# Pointers and arrays in C

(Redirected from Pointers and Arrays)

The C language provides arrays to store a series of elements of one data type. It also has pointers. Though pointers have been removed out of some modern languages such as Java, it still remains a topic of interest.

## Introduction to Arrays

Let us start with an analogy. Suppose that you have a cupboard in your house. You would like to keep books on each shelf of the cupboard. It would be nice to keep Books related to one subject on one rack, books of another subject on another rack. A rack is an array. A rack is used to store books of the same subject. Similarly, an array can store data of the same type.

e.g. Array of 5 integers, array of 10 floating point nos., array of characters.

 1 2 3 4 5

An array of 5 Numbers

The syntax for declaring an array is :

```data_type array_name[size];
```

int x[5]; /* Array of 5 integers */
float y[6]; /* Array of 6 floating point numbers */
char string[10]; /* Character array of length 10 */

The starting element of the array is called 0th element.
The next element is 1st element.
...
The last element is (n-1)th element, where n is the size of the array.

## Array Initialization

Suppose we have an array 'x'.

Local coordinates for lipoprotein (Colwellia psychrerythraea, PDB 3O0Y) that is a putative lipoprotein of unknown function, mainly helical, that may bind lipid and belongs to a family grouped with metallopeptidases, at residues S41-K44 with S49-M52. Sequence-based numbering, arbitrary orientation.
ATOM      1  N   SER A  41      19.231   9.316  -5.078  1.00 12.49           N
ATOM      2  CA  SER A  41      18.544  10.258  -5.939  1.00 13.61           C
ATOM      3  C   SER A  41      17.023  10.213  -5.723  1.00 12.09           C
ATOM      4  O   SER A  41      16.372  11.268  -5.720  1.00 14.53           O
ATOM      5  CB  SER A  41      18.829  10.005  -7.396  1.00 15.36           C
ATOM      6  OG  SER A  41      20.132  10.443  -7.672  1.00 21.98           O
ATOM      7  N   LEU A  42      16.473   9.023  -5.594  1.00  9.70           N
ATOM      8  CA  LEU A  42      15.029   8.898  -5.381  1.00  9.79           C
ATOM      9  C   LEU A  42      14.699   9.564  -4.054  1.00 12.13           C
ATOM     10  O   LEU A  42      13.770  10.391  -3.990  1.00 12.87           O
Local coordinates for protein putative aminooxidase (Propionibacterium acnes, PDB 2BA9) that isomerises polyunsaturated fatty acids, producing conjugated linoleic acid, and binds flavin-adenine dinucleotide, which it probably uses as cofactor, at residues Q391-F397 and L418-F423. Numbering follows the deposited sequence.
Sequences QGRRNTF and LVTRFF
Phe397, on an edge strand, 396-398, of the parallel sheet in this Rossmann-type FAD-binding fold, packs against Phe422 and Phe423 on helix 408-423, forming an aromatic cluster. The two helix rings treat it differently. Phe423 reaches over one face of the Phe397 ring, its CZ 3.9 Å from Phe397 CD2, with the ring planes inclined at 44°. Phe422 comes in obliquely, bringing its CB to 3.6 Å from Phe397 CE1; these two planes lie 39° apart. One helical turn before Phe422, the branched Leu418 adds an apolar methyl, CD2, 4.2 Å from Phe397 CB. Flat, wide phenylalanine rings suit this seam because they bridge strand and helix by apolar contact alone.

0th element of x is denoted by x[0]
1st element of x is denoted by x[1]
... (n-1)th element of x is denoted by x[n-1]

When we declare an array, the array is initially empty. The array does not contain any values. We can initialise this array as follows -

```int x[5] = {5, 7, 2, 3, 8};
```

Or we can let the compiler do the work, and initialize it like this -

```int x[] = {5, 7, 2, 3, 8};
```

The compiler will count the number of initializers and create the array with five elements.

## More Array Initialization

Let us see a small code snippet that prints the number of days per month.

```#include<stdio.h>
#define MONTHS 12

int main(void)
{
int days[MONTHS] = {31, 28, 31, 30, 31, 30, 31, 31, 30, 31, 30, 31};
int i;

for (i = 0; i < MONTHS; i++)
{
printf("Month %d has %d days.\n", i+1, days[i]);
}

/* indicate success */
return 0;
}

/*
* The output looks like this:
* Month 1 has 31 days.
* Month 2 has 28 days.
* Month 3 has 31 days.
* Month 4 has 30 days.
* Month 5 has 31 days.
* Month 6 has 30 days.
* Month 7 has 31 days.
* Month 8 has 31 days.
* Month 9 has 30 days.
* Month 10 has 31 days.
* Month 11 has 30 days.
* Month 12 has 31 days.
*/
```

It is better to leave it to the compiler to count the elements of the array. So lacking faith in our ability to count correctly, we let the computer give us the size of array.

```#include<stdio.h>

int main(void)
{
int days[] = {31, 28, 31, 30, 31, 30, 31, 31, 30, 31, 30, 31}; /* Use empty brackets */
int i;

for (i = 0; i < sizeof days / sizeof (int); i++)
{
printf(" Month %d has %d days. \n",i+1,days[i]);
}

/* indicate success */
return 0;
}
```

## Assigning Array Values

We can assign values to array members by using array index.

```int x[5];
int i;

for (i = 0; i < 5; i++)
{
x[i] = i+1;
}
```

Thus the array x will contain the elements 1, 2, 3, 4, 5.

## Functions and Arrays

### Passing Arrays to a Function